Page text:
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Is there an “I” in “team”? One coach’s view

Is there an “I” in “team”? One coach’s view
Is there an “I” in “team”? One coach’s view
Fair use, to illustrate article's context.

“There’s no ‘I’ in ‘team’!”

We have all heard it.

“There’s no ‘I’ in ‘team’!”

We have all repeated it.

“There’s no ‘I’ in ‘team’!”

But have we ever actually thought about it?

“There’s no ‘I’ in ‘team’!”

The statement has been concocted and favorably repeated because it makes sense and serves a good purpose: team building. On a certain level it makes sense and is very helpful.

Speaking as a soccer coach for youngsters, one thing because clear; there are players who need to work on basic skills and there are players with natural ability, who are otherwise very capable, who have much more experience having attended workshops, special training, etc.

The players who need to work on basic skills tend to be better team players because they know, consciously or not, that they need help and thus they use their team and allow their team to help them. These players need to be coached on those basic skills but not so much on teamwork.

The natural ability / more experience players have a hard time with teamwork because they can just about do it all by themselves. These are the players who can make the play from one end of the field or court all the way to the other all by themselves; they run faster than other players, they get around the other team and they hardly need to catch their breaths thereafter. These players must be coached differently as their skills are already in place; they need to be coached about staying within the parameters of their assigned position and about slowing down the action, using their team and allowing their team to help them and work with them.

“There’s no ‘I’ in ‘team’!”

When it comes to natural ability / more experience players being the “I” in “team”; thinking of one’s self as an “I” can be deleterious to the team as one player can, virtually singlehandedly, take over the game.

I once watched the coin toss before a game of very young kids (5-6 years old). Generally, the team captain (the child whose parents brought the snacks) is the one to call the coin; heads or tails. When the referee called for the team captains, one coach said that they have no captain but make decisions as a team.

Well, the game itself is about teamwork; what this coach was, wrongly, teaching the team is that there are no leaders.

This brings us to how the concept of “There’s no ‘I’ in ‘team’!” can, itself, be deleterious. The children should learn that there are, indeed, times to step up and be a leader, a captain, an “I” in “team.”

I suffer lower back pain every day due to a softball related injury. I went down to grab a groundball at second base and at the last second it popped up and bounced off of my forehead (don’t know why it’s called softball case, I gotta tell you; it wasn’t soft!!!). Well, skull bone’s connected to the… You know how it goes; I must have twisted at the waist as my back has not been the same since.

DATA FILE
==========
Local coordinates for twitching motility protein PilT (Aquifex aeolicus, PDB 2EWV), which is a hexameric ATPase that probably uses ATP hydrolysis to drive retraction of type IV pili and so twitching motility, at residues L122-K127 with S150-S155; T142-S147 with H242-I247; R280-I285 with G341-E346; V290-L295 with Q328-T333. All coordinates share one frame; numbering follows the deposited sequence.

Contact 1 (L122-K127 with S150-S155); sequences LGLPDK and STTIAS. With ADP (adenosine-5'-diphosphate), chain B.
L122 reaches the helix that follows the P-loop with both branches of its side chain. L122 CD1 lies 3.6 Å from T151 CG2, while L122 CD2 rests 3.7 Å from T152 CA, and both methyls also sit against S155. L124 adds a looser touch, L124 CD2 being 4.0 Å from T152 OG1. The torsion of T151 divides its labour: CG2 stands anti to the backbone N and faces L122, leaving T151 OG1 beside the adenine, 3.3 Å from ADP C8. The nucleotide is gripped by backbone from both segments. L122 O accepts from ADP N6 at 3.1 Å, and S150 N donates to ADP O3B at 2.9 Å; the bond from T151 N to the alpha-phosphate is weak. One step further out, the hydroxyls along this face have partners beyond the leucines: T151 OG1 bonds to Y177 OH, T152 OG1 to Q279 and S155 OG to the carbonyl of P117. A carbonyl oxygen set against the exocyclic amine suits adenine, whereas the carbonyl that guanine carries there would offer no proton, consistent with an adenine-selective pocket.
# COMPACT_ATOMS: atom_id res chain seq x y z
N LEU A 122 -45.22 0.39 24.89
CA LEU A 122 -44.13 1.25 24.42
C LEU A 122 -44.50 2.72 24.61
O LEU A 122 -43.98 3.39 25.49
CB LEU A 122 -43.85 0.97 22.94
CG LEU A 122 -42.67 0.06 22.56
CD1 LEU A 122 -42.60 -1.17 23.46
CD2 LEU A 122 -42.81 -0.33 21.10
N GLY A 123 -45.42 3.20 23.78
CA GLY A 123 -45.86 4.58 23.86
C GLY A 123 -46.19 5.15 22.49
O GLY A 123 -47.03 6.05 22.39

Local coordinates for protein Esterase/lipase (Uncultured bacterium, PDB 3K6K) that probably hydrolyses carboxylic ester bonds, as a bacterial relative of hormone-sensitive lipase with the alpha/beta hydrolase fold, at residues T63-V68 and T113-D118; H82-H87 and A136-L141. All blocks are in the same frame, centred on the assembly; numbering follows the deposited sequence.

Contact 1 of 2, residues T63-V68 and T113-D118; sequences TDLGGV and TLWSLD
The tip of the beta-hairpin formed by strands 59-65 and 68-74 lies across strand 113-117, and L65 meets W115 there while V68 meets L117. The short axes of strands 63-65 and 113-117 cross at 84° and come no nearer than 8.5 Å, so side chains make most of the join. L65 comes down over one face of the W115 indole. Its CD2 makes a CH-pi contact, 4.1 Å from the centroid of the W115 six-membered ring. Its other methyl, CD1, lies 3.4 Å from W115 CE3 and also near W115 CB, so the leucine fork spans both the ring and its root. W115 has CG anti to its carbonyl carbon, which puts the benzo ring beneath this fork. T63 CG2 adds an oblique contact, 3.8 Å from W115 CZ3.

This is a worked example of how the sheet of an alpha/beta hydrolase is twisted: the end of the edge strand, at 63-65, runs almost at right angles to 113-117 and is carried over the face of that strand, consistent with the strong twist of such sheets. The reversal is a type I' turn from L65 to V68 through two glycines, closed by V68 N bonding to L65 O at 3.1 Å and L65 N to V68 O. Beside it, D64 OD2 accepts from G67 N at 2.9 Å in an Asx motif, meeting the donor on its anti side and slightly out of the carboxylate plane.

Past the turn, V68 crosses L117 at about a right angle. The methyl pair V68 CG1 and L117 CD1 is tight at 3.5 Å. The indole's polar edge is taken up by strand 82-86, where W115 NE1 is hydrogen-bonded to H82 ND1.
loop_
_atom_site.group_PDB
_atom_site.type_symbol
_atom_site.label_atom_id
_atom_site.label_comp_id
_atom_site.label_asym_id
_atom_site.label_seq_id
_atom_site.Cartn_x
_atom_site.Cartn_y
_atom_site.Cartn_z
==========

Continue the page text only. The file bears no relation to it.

So, where was my team? Why was I injured but they were not? They were right there, mere feet away from me and, had I gotten my hands on the ball, would have been there to make the play along with me.

You see “I” sustained injury whilst the “team” did not. Had “I” caught it then the “team” would have come into play.

“There is an ‘I’ in ‘team’!”

This soccer season I finally came out with it and gave my team the “There is an ‘I’ in ‘team’!” speech.

There are moments during every game when it is just one player, the “I,” against the ball, against the puck, against another player. At those moments the “team” is providing support and being in place.

The game is peppered with fleeting moments, here and there, when it is just the “I,” the individual against the action, the play, another player. As soon as the ball, the puck, etc. is in control, as soon as the player is gone around, then the team comes into play for a pass, an assist, a block, etc.

A team is made up of individuals who function together according to a game plan. If each player does their own thing, then the game plan cannot be executed. The point of the “I” in “team” is not to do one’s own thing in disregard of the game plan. Rather, it is preparing for those moments, fleeting as they are, here and there, often mere seconds, when the individual finds themselves at the focus of the play.

It is at these moments when one, momentarily, carries the team on their back, as it were, when the player is one-on-one, mano-a-mano (or one against more than one, mano-a-manos) and must have prepared themselves to meet the challenge without hiding behind, or over relying on the team.

Prepare yourself to play team sports as if they were single player sports and your teamwork will flourish all the more; take the challenge, meet the challenge and defeat the challenge.

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